I have to store the sorted data in a data structure. The data structure I want to use is heap or binary search tree. But I am confused which one would better serve the requirement i.e. fast and efficient searching.


I am designing an application that receive data from a source(say a data grid) and then store it into a data structure. The data that comes from data GRID station is in the form of sorted digits. The sorted data can be in ascending or descending order.

now I have to search the data. and the process should be efficient and fast.

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  • i already checked that.. It is about the storing of data in sorted form. my requirement is efficient search. which one would be better when it comes to search some specific data in datastructure. – user3297557 Feb 11 '14 at 14:21
  • both are good options, use whichever is easy to implement. if you are implementing BST then look for AVL tree also (BST is easy to implement and use than heap according to me) – Nachiket Kate Feb 11 '14 at 14:21
  • @user3297557 Raman is correct below. For searching, I would use BST because they have better efficiency for arbitrary elements. Although if you need a max or min heap is better – Alex Johnson Feb 11 '14 at 14:24
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    There are many data structures, if you can spare memory you can also use Trie data structure. Can you just post your exact requirement? Based on your requirement we can choose the data structures – Karthik Surianarayanan Feb 11 '14 at 14:32

A heap will only let you search quickly for the minimum element (find it in O(1) time, remove it in O(log n) time). If you design it the other way, it will let you find the maximum, but you don't get both. To search for arbitrary elements quickly (in O(log n) time), you'll want the binary search tree.

  • anyways data is sorted so that he can traverse through the list i.e. depends on his implementation – Nachiket Kate Feb 11 '14 at 14:24
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    Good answer. I'd supplement it though by saying you may want to look at a balanced binary tree, depending on what you know about the data. That is, if your data is in order, rebalancing will maintain the efficiency of the tree. – wmorrison365 Feb 11 '14 at 15:02
  • For more info see Skienna at algorist.com or search on "skiena algorithm design manual pdf" for downloadable first edition. – wmorrison365 Feb 11 '14 at 15:03

For efficient searching, one would definitely prefer a binary search tree.

To search for a value in a heap may require that you search the entire tree - you can't guarantee that some value may not appear on either the left or right subtree (unless one of the children is already greater than the target value, but this isn't guaranteed to happen).

So searching in a heap takes O(n), where-as it takes O(log n) in a (self-balancing) binary search tree.

A heap is only really preferred if you're primarily interested in finding and/or removing the minimum / maximum, along with insertions.

Either can be constructed in O(n) if you're given already-sorted data.

You mentioned a sorted data structure, but in the "more details" in your question I don't really see that a sorted data structure is required (it doesn't matter too much that that's the form in which your data is already in), but it really depends on exactly what type of queries you will do.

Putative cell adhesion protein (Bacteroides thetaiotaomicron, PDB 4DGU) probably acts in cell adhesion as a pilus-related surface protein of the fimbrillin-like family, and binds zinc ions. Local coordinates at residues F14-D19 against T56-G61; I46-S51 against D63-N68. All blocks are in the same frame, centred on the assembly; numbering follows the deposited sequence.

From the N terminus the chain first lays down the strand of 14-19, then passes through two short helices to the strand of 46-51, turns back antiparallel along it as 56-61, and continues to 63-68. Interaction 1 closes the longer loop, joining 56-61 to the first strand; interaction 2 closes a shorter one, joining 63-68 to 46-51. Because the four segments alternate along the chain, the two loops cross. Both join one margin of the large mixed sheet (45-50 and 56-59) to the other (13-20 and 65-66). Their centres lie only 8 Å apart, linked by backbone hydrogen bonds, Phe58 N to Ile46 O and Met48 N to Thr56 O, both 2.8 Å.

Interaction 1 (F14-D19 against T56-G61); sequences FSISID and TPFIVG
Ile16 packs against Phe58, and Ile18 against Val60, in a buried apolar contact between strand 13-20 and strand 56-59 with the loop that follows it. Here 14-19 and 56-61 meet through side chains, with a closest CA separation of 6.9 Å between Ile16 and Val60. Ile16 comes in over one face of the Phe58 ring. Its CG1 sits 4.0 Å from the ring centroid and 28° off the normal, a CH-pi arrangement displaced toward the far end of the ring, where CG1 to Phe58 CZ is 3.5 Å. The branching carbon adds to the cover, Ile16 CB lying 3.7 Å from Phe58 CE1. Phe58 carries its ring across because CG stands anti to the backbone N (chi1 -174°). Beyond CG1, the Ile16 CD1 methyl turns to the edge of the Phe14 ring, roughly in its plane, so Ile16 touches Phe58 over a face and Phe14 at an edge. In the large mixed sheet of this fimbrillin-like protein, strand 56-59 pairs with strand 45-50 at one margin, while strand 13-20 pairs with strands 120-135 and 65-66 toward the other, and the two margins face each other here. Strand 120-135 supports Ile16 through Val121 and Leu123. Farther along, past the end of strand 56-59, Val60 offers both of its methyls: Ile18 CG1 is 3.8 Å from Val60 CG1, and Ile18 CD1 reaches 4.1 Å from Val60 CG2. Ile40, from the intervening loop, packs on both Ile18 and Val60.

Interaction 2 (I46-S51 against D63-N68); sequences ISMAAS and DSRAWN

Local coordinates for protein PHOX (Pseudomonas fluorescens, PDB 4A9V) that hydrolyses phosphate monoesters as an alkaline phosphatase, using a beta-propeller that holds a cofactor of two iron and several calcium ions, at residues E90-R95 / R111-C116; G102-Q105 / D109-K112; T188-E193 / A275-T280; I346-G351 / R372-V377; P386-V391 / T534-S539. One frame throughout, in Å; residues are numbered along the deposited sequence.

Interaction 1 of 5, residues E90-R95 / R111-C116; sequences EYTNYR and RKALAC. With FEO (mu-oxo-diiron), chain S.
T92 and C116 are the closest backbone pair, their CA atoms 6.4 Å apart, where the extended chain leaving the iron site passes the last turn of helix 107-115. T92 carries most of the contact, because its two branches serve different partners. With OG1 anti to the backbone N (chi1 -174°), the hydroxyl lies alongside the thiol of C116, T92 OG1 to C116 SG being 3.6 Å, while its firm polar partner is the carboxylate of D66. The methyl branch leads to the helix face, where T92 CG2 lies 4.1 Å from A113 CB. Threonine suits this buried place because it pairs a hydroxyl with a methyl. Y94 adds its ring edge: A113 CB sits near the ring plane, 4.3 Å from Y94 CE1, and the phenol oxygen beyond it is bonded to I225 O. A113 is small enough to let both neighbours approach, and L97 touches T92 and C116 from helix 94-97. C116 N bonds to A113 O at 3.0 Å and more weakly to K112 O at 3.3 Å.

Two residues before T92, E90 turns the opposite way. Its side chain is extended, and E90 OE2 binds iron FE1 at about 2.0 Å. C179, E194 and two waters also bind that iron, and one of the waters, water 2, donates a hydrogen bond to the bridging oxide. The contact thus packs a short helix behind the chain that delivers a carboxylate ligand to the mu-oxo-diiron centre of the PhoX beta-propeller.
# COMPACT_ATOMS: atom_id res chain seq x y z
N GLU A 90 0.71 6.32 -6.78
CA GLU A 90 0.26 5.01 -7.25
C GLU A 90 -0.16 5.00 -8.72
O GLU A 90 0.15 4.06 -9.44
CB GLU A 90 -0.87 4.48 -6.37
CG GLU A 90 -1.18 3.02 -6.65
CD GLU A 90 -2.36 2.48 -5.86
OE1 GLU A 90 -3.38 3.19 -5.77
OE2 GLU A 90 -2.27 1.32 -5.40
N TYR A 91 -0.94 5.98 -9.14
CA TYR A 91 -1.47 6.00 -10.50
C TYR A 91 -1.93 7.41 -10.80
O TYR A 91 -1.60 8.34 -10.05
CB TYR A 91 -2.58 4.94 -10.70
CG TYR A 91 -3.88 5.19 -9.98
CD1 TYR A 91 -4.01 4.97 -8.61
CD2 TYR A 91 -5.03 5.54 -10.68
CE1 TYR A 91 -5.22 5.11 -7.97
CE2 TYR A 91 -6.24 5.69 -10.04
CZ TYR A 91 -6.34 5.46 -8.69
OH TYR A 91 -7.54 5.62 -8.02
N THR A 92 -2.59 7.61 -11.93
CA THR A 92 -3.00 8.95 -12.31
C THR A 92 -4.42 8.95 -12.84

If you're only going to search for exact values, you don't really need a sorted data structure, and can use a hash table instead, which supports expected O(1) lookups.

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    You can construct a heap from arbitrary data (not necessarily sorted) in O(n). – Jim Mischel Feb 12 '14 at 14:02
  • @JimMischel True (and useful note), it just seemed like an unnecessary detail at the time of writing since the input data is already sorted. – Dukeling Feb 12 '14 at 14:12

Let me make a list of potential data structures and we'll elaborate:

  • Binary search tree - it contains sorted data so adding new elements is costly (O(log n) I think). When you search through it you can use the binary search which is O(log n). IT is memory efficient and it doesn't need much additional memory.
  • Hash table (http://en.wikipedia.org/wiki/Hash_table) - every element is stored with a Hash. You can get element by providing the hash. Your elements don't need to be sortable, they only need to provide hashing method. Accessing elements is O(1) which I suppose is pretty decent one :)

I myself usually use hashtables but it depends on what exactly you need to store and how often you add or delete elements.

Check this also: Advantages of Binary Search Trees over Hash Tables

So in my opinion out of heap and binary search list, use Hash table.

  • A BST requires O(n) memory, so does most other structures, including a hash table - so I'm not sure what you mean by "doesn't need additional memory". Lookup in a hash table takes O(1) (not O(n)), but a hash table isn't a sorted data structure, so presumably doesn't conform to OP's requirements. – Dukeling Feb 11 '14 at 14:34
  • @Dukeling You're right, don't know how I was writing this :) – Michał Feb 11 '14 at 14:38

I would go with hash table with separate chaining with an AVLTree (I assume collision occurs). It will work better than O(logn) where n is number of items. After getting the index with hash function, m items will be in this index where m is less than or equal to n. (It is usually much smaller, but never more). O(1) for hashing and O(logm) for searching in AVLTree. This is faster than binary search for sorted data.

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